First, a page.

Over the next nine months, El Mameyal was virtually emptied as families fled. Eventually, the soldiers tracked down and arrested Montiel and Cabrera. In August, 1999, Montiel was sentenced to almost seven years, Cabrera ten, on charges of drug trafficking and weapons concealment.
The sentences were met with outrage by human rights groups, with the National Human Rights Commission finding that both men had been falsely accused and tortured. Having acknowledged early on that Montiel and Cabrera were unjustly jailed, Fox said that he was confident local judges would set them free on appeal. Shortly after his election, Fox even assigned federal lawyers to assist Montiel and Cabrera in their legal battles. Still, a year passed and the men remained in jail, their appeals having been rejected by Guerrero's courts.
As Montiel's case received wider notice, the pressure on Fox's administration only grew. Montiel won an international environmental award -- the Goldman Prize for environmental bravery -- which was delivered to him in prison. And then another incident occurred, one even more damaging to Fox's reformist image.
Digna Ochoa, a prominent human rights lawyer who had represented Montiel, was killed by an unknown gunman in her Mexico City office on Oct. 19. Fox found himself hounded by questions about his administration's apparent failure to establish a rule of law in Mexico. In what has been widely dismissed as an effort to quell the criticism, Fox on Nov. 8 ordered the release of Montiel and Cabrera, arguing that they were physically unfit to serve time.
Two days later, Fox delivered a speech at the United Nations where he declared that today's Mexico "is one that acts with firmness in defending and protecting human rights and democracy at all times and in all places, beginning at home, promoting the full respect of fundamental liberties, based on criteria of tolerance, plurality and equality."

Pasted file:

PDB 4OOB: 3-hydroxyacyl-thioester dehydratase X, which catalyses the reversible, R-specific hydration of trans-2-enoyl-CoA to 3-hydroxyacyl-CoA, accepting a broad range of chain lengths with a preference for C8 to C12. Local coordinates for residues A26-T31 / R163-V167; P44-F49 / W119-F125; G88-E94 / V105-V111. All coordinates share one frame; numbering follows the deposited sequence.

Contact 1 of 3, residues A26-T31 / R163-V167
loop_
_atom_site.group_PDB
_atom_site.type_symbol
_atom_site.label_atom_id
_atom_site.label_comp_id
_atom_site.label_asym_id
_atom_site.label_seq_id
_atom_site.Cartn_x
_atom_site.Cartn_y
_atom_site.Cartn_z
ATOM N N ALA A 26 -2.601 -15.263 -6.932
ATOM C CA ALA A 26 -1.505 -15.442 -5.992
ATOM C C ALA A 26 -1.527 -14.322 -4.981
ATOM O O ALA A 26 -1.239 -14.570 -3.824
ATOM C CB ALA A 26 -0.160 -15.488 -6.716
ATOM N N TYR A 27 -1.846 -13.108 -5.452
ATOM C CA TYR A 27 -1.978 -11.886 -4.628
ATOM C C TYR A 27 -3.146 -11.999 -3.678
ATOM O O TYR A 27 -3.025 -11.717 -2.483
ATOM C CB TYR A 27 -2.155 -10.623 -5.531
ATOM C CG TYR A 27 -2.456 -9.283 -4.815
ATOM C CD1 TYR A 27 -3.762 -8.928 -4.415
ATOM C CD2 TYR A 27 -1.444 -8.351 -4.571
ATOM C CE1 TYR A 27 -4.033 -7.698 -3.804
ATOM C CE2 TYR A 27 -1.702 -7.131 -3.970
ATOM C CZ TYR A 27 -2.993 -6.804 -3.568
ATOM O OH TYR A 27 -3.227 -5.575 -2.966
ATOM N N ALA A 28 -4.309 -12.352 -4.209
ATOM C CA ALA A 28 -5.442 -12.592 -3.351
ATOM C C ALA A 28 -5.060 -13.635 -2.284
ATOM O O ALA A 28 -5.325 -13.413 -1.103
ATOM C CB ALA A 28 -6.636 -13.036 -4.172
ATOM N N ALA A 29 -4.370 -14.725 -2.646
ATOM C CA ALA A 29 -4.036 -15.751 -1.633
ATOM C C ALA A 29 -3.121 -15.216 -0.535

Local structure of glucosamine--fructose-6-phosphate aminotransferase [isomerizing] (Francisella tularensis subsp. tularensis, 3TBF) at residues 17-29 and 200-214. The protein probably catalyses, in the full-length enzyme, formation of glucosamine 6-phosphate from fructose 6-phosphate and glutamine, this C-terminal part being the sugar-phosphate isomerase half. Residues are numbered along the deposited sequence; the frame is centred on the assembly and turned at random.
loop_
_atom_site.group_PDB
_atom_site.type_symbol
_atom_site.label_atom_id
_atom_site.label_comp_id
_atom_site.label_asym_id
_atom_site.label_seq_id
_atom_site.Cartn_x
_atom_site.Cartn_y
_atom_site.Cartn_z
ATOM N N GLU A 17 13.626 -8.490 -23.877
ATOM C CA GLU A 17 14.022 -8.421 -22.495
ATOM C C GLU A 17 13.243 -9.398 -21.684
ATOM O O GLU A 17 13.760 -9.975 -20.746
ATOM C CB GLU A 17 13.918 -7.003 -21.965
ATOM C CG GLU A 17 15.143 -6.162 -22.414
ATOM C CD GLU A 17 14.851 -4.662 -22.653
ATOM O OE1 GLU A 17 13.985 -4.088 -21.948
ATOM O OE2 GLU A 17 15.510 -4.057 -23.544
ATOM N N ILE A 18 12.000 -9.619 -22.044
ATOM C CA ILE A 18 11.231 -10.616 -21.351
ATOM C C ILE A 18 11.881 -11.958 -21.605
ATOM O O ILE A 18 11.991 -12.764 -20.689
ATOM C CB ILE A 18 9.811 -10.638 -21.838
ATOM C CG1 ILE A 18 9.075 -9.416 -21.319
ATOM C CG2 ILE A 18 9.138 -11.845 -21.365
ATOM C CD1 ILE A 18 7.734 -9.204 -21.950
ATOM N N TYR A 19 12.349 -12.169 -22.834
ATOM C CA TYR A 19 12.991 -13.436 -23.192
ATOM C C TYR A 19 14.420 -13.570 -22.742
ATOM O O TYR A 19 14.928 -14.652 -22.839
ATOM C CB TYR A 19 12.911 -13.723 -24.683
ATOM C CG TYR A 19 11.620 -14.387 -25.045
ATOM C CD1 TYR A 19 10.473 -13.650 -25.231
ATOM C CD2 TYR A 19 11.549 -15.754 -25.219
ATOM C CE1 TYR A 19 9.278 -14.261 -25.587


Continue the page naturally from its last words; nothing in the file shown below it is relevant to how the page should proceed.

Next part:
Such assurances convince few in Mexico, where the criticism continues. Fox may be saying all the right things, but Sergio Aguayo, a political commentator in Mexico City, believes that recent events only prove that Fox is too weak to attack the bastions of institutional corruption and power in Mexico -- primarily the military.
"So far Fox has not launched an open challenge to fight impunity," Aguayo said. "Even in this case he took the back door, a lateral exit." Today, at least, Montiel and Cabrera are free men, but it remains to be seen if future activists will be spared similar persecution from state institutions that are designed to protect them.
Despite the ongoing criticism of Fox, environmental activists see some good news coming out of Mexico City following the release of Montiel and Cabrera.
Victor Lichtinger, Mexico's environmental minister, who had argued for releasing the two activists and had even been sent by Fox to meet the two men in prison, said he believes regulators will find it easier "to increase and strengthen the fight against illegal logging in Mexico." Lichtinger's office has already terminated 12 of 15 permits for logging in the Guerrero forests where Montiel was arrested. Lichtinger has also set aside $200,000 in federal funds to replant the hillsides that were denuded by the clear-cuts.